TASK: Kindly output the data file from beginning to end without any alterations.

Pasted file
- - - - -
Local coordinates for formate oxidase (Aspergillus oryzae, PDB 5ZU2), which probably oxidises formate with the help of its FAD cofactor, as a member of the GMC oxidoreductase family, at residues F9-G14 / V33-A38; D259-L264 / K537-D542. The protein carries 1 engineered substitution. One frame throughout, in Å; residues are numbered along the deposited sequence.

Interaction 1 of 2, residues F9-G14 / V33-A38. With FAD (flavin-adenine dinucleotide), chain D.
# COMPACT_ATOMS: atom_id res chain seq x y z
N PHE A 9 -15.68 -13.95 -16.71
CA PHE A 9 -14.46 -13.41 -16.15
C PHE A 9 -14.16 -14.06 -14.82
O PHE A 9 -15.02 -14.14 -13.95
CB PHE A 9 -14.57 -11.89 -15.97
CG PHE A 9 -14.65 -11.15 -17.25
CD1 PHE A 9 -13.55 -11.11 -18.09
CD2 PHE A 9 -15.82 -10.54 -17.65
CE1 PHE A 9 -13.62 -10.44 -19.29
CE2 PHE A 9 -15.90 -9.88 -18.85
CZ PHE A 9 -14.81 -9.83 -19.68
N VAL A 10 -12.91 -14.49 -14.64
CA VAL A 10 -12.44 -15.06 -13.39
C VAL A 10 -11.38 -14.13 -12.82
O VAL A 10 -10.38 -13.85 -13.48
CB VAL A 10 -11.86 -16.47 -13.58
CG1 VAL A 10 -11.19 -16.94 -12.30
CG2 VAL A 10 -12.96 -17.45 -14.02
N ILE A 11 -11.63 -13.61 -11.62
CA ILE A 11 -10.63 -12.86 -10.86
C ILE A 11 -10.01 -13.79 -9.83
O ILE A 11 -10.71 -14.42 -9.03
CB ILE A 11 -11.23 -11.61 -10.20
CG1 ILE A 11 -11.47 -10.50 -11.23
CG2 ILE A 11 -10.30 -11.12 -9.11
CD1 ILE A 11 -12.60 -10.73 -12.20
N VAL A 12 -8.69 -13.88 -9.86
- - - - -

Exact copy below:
Local coordinates for formate oxidase (Aspergillus oryzae, PDB 5ZU2), which probably oxidises formate with the help of its FAD cofactor, as a member of the GMC oxidoreductase family, at residues F9-G14 / V33-A38; D259-L264 / K537-D542. The protein carries 1 engineered substitution. One frame throughout, in Å; residues are numbered along the deposited sequence.

Interaction 1 of 2, residues F9-G14 / V33-A38. With FAD (flavin-adenine dinucleotide), chain D.
# COMPACT_ATOMS: atom_id res chain seq x y z
N PHE A 9 -15.68 -13.95 -16.71
CA PHE A 9 -14.46 -13.41 -16.15
C PHE A 9 -14.16 -14.06 -14.82
O PHE A 9 -15.02 -14.14 -13.95
CB PHE A 9 -14.57 -11.89 -15.97
CG PHE A 9 -14.65 -11.15 -17.25
CD1 PHE A 9 -13.55 -11.11 -18.09
CD2 PHE A 9 -15.82 -10.54 -17.65
CE1 PHE A 9 -13.62 -10.44 -19.29
CE2 PHE A 9 -15.90 -9.88 -18.85
CZ PHE A 9 -14.81 -9.83 -19.68
N VAL A 10 -12.91 -14.49 -14.64
CA VAL A 10 -12.44 -15.06 -13.39
C VAL A 10 -11.38 -14.13 -12.82
O VAL A 10 -10.38 -13.85 -13.48
CB VAL A 10 -11.86 -16.47 -13.58
CG1 VAL A 10 -11.19 -16.94 -12.30
CG2 VAL A 10 -12.96 -17.45 -14.02
N ILE A 11 -11.63 -13.61 -11.62
CA ILE A 11 -10.63 -12.86 -10.86
C ILE A 11 -10.01 -13.79 -9.83
O ILE A 11 -10.71 -14.42 -9.03
CB ILE A 11 -11.23 -11.61 -10.20
CG1 ILE A 11 -11.47 -10.50 -11.23
CG2 ILE A 11 -10.30 -11.12 -9.11
CD1 ILE A 11 -12.60 -10.73 -12.20
N VAL A 12 -8.69 -13.88 -9.86